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Yearning for the good ol' days of cricket

Craving for a game where a capable bowling unit can ensure that 6 an over is more than just a walk in the park.

Glenn Maxwell
Batsmen like Glenn Maxwell are making sure 300 is a par score in ODIs

It is not often that I am reminded of the fact that I am not getting younger. I thought I was, with each passing day! But even so, I am anything but old. I am the quintessential “young lad”, as Sir Geoffrey Boycott fondly refers to people anywhere close to being as old as his kids. Or grandkids.

But lately, something has awakened me to the possibility that I might, in fact, be getting old. Or at least older. The real horror of it all, however, lies in the truth of what that something is. It is what I have grown up with, and followed with a sense of admiration, love and fidelity.

It is something that I felt would preserve the young lad in me, even when I actually grew old. I am talking about that funny little game called ‘cricket’ – a game I used to know and understand, a game of glorious uncertainties that has now become too uncertain, or too certain, for my own taste (already talking like an old lad, aren’t I?). 

300 – no longer a massive score in ODIs

Before I am accused of having “lost it”, I would urge you to consider this. Of the 32 games played so far in the 2015 Cricket World Cup, 18 have seen the side batting first score more than 300, a score that used to count for something in this format till not more than a few years back. And that was even with insane hitters like Adam Gilchrist, Sanath Jayasuriya and Shahid Afridi being very much around.

6 runs per over – that dreaded asking rate that took your nail-biting to a different level if your team was chasing, and imparted a sense of calm and reassurance if you were bowling second – is now a matter of concern only if numbers 10 and jack are at the crease. Or, in certain exceptional circumstances, when the team chasing is South Africa (remember their ridiculous attempt to chase down a below-par total against Pakistan just a couple of days ago?).

It is believed by many that such a trend is good for the game. They say limited overs cricket is now more clinical, calculated, and involves far more strategizing than it ever did. Perhaps that is true, but what is equally true is that what distinguished this game from others is that it had two facets to it (with due respect to Jonty Rhodes and his ilk, I am not counting fielding), each with its own charm and brilliance.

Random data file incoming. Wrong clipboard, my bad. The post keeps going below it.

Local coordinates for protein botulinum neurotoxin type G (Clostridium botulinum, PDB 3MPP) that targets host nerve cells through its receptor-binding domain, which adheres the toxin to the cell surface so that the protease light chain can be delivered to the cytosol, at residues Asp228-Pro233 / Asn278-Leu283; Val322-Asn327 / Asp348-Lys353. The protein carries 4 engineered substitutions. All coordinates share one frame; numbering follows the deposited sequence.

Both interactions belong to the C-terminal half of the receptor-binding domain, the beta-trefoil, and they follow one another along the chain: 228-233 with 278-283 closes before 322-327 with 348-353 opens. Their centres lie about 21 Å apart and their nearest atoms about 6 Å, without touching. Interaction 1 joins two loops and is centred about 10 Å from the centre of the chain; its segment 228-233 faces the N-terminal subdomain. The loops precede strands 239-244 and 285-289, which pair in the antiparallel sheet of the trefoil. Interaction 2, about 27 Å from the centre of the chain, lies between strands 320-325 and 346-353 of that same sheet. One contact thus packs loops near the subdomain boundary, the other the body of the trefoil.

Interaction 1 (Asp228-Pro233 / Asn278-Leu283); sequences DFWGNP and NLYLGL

Balance between bat and ball – what is that?

That uniqueness – the cliched “balance between bat and ball” – has perhaps been irreversibly damaged.

The reasons for this change have been repeated far too many times for us to forget – big bats, bigger biceps, small grounds, flat pitches, new fielding restrictions, powerplays, free hits, two new balls.... I have lost count. But as I watch Mitchell Johnson being thwacked for six boundaries in an over by Mr. Dilshan of Sri Lanka, I can’t help but admit I am growing old.

This was the bowler who had put the fear of God into the Poms not very long ago – his intimidating bowling matched only by the ferocity of his moustache in the five-match Ashes series. On Sunday, though, he was even less than a shadow of that fearsome fast bowler. You may say he is simply not as good in the shorter format, but that is hardly any consolation. We need to confront the bitter truth that there has been a gradual emasculation of the bowlers’ fraternity in the game.

All the improvisation, all the novelty in the past decade in the game – everything has come from the batting fraternity. How sad is that? The “slower bouncer” is all I can think of in the name of bowling innovations in the same period. Quite frankly, I am not a big fan of that either.

Craving for skill over brutality

Another argument in favour of these changes is that they “sell”. People want to watch ‘em sail out of the park – let’s give them that. Well, perhaps. But if one thinks of the most exciting of this World Cup, it was the one where the team batting first scored 150 and almost pulled off a win.

I crave for such games. I crave for that in-swinging yorker that is now nearing extinction. I crave for a game where a capable bowling unit can ensure that six an over is more than just a walk in the park. I crave for the adjectives brutal and belligerent (typically reserved for the modern-day batting performances) to be evened out by “skilful and surreal”. This sport is as much an art as it is anything else, after all.

But then, I realise I say this because I have grown old. I haven’t managed to catch up with the speed at which this game has grown younger. Maybe I need a T20 side to myself as well, something that I could switch on and off at will. Maybe we could all do with something like that. One can never be sure.

I still think the 90s were golden for all forms of the game. I still want some more of that.

In the “Associates vs No Associates in the World Cup” debate, my two cents are these – in the 13 games this World Cup where the team batting first has scored fewer than 300, seven involved an Associate team batting first against a Test playing nation. For the sake of diversity in the game, if for nothing else, let us allow the Associates to stay.

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